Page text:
On a high-level campaign conference call Tuesday afternoon, Democratic donors and strategists commiserated over their disappointment in Obama. A source on the call described the mood as “awful.” “People feel betrayed, disappointed, furious, disgusted, hopeless,” said the source. – Twin defeats spark Democratic fears
Steve Benen writes about “context” of the special elections yesterday.
Okay, then let’s provide real context, not simply partisan sunscreen to soothe the roasted beast.
From Nate Silver comes the numbers, including Hochul’s win in upstate New York, with numbers uninterested in anyone’s need to cover Pres. Obama’s abysmal part in the shellacking or the Democratic Party’s current trajectory:
Even if you include it, however — as well as a July special election in California, where Democrats won but by an underwhelming margin — Republicans have overperformed the P.V.I. baseline by an average of 7 percentage points across the four races. That squares with what we saw in 2010, when Republicans won the popular vote for the House by an aggregate of 7 percentage points.
In other words, the four special elections, taken as a whole, suggest that Democrats may still be locked in a 2010-type political environment. Democrats might not lose many more seats in the House if that were the case, since most of their vulnerable targets have already been picked off, but it would limit their potential for any gains. And it could produce dire results for the Democrats in the U.S. Senate, where they have twice as many seats up for re-election.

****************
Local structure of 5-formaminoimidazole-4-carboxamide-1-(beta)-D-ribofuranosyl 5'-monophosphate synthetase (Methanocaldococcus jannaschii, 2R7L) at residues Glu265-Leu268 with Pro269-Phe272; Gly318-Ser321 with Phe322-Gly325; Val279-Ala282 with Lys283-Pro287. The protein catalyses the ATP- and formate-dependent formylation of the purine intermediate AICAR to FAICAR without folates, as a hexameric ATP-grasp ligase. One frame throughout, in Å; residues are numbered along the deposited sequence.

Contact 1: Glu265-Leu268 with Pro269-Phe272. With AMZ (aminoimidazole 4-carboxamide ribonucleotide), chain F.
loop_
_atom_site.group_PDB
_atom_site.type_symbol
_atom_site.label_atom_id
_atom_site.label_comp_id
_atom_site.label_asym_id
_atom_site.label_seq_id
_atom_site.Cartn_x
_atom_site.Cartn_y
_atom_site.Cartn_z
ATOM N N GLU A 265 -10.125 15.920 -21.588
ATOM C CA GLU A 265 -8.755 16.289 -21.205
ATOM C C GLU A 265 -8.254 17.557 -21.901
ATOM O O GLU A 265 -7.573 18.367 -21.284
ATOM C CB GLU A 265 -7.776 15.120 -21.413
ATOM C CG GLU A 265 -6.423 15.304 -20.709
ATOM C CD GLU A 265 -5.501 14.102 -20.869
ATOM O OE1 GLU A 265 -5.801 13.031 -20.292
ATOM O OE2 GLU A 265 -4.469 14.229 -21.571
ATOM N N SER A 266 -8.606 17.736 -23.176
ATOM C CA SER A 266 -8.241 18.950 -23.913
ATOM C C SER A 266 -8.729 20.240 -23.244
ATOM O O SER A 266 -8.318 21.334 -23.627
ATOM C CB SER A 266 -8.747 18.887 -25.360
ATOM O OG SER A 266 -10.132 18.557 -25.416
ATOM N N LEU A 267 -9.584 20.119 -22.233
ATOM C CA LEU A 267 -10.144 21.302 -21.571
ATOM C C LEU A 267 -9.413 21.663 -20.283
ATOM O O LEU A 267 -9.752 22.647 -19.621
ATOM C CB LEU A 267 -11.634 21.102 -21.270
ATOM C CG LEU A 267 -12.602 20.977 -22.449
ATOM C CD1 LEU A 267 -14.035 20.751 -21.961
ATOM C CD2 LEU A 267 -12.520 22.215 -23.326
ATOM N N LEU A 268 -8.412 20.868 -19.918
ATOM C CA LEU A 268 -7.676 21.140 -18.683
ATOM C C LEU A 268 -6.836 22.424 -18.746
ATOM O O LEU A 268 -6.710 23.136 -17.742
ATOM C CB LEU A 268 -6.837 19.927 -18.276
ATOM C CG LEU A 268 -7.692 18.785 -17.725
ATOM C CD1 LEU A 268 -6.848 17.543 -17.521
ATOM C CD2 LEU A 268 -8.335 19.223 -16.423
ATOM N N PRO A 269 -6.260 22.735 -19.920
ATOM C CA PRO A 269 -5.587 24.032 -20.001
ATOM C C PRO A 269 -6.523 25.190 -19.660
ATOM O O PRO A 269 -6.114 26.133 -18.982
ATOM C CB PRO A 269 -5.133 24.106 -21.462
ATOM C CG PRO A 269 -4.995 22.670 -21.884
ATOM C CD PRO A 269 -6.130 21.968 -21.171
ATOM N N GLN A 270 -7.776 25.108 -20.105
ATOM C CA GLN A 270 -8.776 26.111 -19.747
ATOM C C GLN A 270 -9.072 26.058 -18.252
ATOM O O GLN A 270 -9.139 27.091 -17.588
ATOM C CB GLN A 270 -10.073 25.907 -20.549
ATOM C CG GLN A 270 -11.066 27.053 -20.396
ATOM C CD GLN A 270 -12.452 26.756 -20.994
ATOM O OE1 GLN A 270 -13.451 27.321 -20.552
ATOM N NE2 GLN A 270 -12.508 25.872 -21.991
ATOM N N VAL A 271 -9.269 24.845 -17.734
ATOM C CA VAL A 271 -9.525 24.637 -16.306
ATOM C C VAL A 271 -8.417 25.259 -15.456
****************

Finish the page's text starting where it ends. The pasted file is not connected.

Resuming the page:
Let’s also remember for one moment how Kathy Hochul won in a red district. She pummeled Republicans on their Medicare voucher idea, coming from right-wing darling Paul Ryan.
Pres. Obama is preparing, along with his “super committee,” to take that weapon away from Democrats, because of “reforms” being planned, which he’s reportedly set to outline next week.
Marc Ambinder writes about the White House spin, which started early and was piled on thick:
Still, Obama always has had trouble with Orthodox Jews, and two Obama advisers said they understand that at least some of the frustration may be exercised in the form of a vote against the Democratic candidate. They concede that the election might bring to the fore how difficult it will be for Obama to win back the trust of independents—no matter what their faith. This New York contest would seem to have implications beyond Brooklyn and Queens.
Partisans trying to make Democrats and progressives feel better about the reality being faced right now aren’t doing anyone any favors. But that’s what partisans do. They support the status quo, because otherwise they’d have to admit that their team sucks.
I honestly don’t know what else Democrats and progressives need to see for them to wake up to reality, which may be ugly, but is better to face now than this time next year.